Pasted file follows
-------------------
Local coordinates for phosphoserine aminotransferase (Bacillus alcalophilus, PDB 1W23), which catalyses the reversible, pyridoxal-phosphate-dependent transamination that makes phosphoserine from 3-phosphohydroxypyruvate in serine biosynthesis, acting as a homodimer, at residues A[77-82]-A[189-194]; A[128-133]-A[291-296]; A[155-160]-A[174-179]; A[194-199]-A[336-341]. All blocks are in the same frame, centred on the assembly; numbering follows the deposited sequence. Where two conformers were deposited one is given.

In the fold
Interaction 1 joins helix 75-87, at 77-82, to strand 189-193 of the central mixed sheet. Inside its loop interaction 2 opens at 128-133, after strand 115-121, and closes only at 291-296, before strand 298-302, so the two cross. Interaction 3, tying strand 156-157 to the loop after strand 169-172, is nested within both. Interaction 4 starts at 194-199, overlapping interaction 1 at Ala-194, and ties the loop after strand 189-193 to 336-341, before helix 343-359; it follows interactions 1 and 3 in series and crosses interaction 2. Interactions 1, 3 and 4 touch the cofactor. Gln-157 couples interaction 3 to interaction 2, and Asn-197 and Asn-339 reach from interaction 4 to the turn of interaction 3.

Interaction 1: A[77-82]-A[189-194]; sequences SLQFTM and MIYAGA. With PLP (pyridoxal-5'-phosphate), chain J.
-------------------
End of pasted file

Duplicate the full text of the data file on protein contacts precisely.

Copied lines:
Local coordinates for phosphoserine aminotransferase (Bacillus alcalophilus, PDB 1W23), which catalyses the reversible, pyridoxal-phosphate-dependent transamination that makes phosphoserine from 3-phosphohydroxypyruvate in serine biosynthesis, acting as a homodimer, at residues A[77-82]-A[189-194]; A[128-133]-A[291-296]; A[155-160]-A[174-179]; A[194-199]-A[336-341]. All blocks are in the same frame, centred on the assembly; numbering follows the deposited sequence. Where two conformers were deposited one is given.

In the fold
Interaction 1 joins helix 75-87, at 77-82, to strand 189-193 of the central mixed sheet. Inside its loop interaction 2 opens at 128-133, after strand 115-121, and closes only at 291-296, before strand 298-302, so the two cross. Interaction 3, tying strand 156-157 to the loop after strand 169-172, is nested within both. Interaction 4 starts at 194-199, overlapping interaction 1 at Ala-194, and ties the loop after strand 189-193 to 336-341, before helix 343-359; it follows interactions 1 and 3 in series and crosses interaction 2. Interactions 1, 3 and 4 touch the cofactor. Gln-157 couples interaction 3 to interaction 2, and Asn-197 and Asn-339 reach from interaction 4 to the turn of interaction 3.

Interaction 1: A[77-82]-A[189-194]; sequences SLQFTM and MIYAGA. With PLP (pyridoxal-5'-phosphate), chain J.